And We’re Back, Folks

I’ve been moaning and groaning the last week or so about my stalled sense of creativity since I began my new job. And what little creative surges I have felt, I’ve had to stifle because I am so short on time and energy these days. I’d grown accustomed to being able to indulge whatever creative impulse struck me—day or night—while enjoying a more relaxed schedule in the past than what I have now. So I’ve been a little frightened of what would happen to my imagination now that I’ve joined the masses as a 9-5er.

 Everyone told me to just relax, to let the new routine sink in a little before getting all uppity about my writing either getting or not getting accomplished. But I’m not really a go-with-the-flow kind of girl, and I need a hefty dose of self-discipline in order to produce the amount and quality of writing that I require in order to feel good about myself. So simply waiting for everything to settle down was not very easy. The good news is that work is improving every single day as I learn more and make new friends.

 Still, I felt so uncomfortable not knowing how I would find a way to manage my writing with so much less time every day. Two nights ago as I lay in bed totally exhausted, I tried to will myself to crank out even a few lines of usable material, but nothing happened. I was too tired, too blah; most likely, the act of trying so hard to force the creativity stifled whatever imaginative urges might have been there in the first place. Daunted and disappointed, I gave up, closed my laptop and hit the light. My writerly peace of mind would have to wait another day. *sigh*


The next morning while taking my seat on a crowded bus, I thought again about wanting to just get some little nugget or idea started—something, anything—even if just a name for a minor character or chapter title. I looked up to the writer gods and wished for it. And then suddenly, as if merely wishing for a moment of creativity could make it happen, it came to me. Just like that! The shuffle feature of my mp3 player landed on a song that triggered an idea for an incredibly crucial scene in an upcoming chapter of my novel, a scene that will likely have a ripple effect throughout the rest of the book. I took out the few scraps of paper I had in my pocket and spent my two bus rides furiously scribbling this scene down in as much detail as I could manage amidst the jostling and jerking of public transit.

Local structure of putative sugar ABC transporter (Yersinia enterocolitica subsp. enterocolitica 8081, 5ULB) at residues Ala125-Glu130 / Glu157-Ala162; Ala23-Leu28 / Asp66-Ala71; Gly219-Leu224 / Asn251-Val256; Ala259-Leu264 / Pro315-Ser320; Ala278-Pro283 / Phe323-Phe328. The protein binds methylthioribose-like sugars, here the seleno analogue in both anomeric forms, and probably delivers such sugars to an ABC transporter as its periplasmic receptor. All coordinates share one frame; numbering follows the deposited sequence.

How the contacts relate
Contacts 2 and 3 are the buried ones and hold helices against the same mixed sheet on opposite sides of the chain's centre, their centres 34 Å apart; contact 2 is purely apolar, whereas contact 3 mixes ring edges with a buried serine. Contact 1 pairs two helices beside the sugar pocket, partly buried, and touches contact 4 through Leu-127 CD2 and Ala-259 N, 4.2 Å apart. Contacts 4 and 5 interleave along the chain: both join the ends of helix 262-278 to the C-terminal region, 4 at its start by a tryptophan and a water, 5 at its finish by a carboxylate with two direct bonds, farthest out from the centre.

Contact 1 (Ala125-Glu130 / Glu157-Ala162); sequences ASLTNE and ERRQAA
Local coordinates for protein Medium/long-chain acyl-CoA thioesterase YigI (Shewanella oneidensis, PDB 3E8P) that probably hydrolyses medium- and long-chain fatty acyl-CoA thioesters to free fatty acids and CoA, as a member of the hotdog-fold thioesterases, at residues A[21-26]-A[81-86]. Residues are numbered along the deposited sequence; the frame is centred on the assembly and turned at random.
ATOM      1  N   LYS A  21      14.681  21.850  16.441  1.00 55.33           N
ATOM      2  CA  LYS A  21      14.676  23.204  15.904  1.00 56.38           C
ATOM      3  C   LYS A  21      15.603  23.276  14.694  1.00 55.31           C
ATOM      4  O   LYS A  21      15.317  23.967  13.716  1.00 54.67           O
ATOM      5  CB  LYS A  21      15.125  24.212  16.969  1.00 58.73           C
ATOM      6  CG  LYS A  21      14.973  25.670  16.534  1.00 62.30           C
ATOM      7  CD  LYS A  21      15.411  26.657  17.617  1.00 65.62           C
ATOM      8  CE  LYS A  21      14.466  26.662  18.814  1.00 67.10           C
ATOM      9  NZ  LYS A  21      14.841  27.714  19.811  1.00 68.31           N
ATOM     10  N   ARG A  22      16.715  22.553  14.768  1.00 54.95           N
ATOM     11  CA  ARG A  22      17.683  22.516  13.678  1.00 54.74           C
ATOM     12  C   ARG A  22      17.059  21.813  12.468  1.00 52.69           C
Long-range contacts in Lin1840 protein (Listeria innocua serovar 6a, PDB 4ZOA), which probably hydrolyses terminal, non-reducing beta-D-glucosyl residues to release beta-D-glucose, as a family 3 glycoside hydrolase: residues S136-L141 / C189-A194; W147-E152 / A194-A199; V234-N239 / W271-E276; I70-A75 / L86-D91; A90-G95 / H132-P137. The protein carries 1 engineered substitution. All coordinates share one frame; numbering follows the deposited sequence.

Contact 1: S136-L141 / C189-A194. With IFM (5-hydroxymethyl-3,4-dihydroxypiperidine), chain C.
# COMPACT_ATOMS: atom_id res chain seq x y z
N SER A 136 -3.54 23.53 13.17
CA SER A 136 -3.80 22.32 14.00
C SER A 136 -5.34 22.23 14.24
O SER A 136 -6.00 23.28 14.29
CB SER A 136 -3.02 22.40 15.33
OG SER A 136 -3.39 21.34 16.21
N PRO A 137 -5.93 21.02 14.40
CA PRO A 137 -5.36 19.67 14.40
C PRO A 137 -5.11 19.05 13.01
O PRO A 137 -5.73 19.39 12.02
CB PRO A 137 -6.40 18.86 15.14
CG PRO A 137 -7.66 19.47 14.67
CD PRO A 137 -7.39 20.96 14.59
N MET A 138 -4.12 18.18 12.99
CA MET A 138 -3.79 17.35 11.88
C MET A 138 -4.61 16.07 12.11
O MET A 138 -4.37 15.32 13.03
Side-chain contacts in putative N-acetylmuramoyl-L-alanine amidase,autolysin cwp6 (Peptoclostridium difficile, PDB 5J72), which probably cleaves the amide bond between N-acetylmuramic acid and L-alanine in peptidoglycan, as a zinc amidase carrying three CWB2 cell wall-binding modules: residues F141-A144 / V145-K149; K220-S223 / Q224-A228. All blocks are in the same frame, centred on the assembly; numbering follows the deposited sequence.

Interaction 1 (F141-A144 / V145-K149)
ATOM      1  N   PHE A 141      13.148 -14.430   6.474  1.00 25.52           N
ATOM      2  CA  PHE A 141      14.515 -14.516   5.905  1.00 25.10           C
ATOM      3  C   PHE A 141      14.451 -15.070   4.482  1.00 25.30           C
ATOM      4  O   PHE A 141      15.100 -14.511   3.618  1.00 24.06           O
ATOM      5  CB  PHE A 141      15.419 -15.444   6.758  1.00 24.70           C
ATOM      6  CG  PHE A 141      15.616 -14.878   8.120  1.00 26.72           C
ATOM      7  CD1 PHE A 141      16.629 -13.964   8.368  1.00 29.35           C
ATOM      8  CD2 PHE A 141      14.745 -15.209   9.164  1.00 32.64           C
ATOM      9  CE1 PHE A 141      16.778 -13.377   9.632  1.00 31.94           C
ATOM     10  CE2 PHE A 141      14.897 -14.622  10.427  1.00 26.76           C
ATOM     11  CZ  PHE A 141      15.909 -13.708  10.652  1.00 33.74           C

Getting off the bus, I wrote as I walked–the scrap of paper in my hand now covered in messy strips of storyline. Crossing the street in front of my building, I even stopped to write on a large orange traffic barrel and then again on the hard surface of a revolving glass door. In my fury to get every last bit of my new idea on paper, I missed my floor on the elevator and annoyed everyone around me as I bumped and shuffled my way through the hall with pen and paper still captivating 100% of my attention. When I finally arrived at my desk, I finished the last bits of my ideas for this scene and carefully folded up my precious scraps of paper, taking as much time and care to place them in my notebook as if they were made of pure gold. I took off my sweater and sat down in my chair, feeling positively invigorated and alive—like myself again. I was almost out of breath with excitement, not necessarily because of the ideas themselves but because of the return of my spontaneous, unpredictable, and untimely creativity. Good God, how I missed it.

 Everyone in my office uses these little round calendar balls with old-fashioned flapper cards. When I went to push the button on top of the ball for it to flop down the day’s date, the sound seemed to reverberate through the quiet office. The clock read 8:54 am. The start of another workday.

 I could have let this be a total buzzkill, bringing me back down to earth with a plastic-y thud. But instead I allowed myself to push through the workday with the knowledge that I had another bus ride waiting for me and could find a way to crawl back inside that moment of thrilling, spontaneous creativity. I simply need to learn how to compartmentalize—that’s all. Hey—it might even involve a new system of color-coded lists!

 Back on the bus at 5 pm, I put that same song back on and picked up where I left off with my scribbling. I suppose it takes my creative mind some time to adjust, but it always does. I just have to learn to trust that it might take a week or a few weeks, but my need to write will always win out over exhaustion, depression, or anything else that gets in its way. Learning to have faith in my desire to write is still a work in progress, but it’s worth it. One day I won’t stress so much. And in the process, I am feeling a renewed sense of urgency, passion, and vigor surrounding my writing career. I’ll make it happen one way or another because there is no other option. Being a writer is who I am and writing is what I must do. Even if only in certain compartments of the day.

 For now, I feel like myself again. Just knowing that I still have the ability to create when my time and energy are zapped away in order to put food on the table is a huge relief. After all, I’m following in a long line of artists who had to find a way to cultivate their art even in undesirable circumstances. It is who we are and what we must do, even if it means a little bit of revolution must take place in order to fit everything into the hectic heap of days and deeds. ¡Viva la Revolución!


One thought on “And We’re Back, Folks

  1. The sign of a true artist—the creativity will not be denied no matter what constraints you put on it. A shame it has to be this way, but I know you’ll find a way to keep writing.

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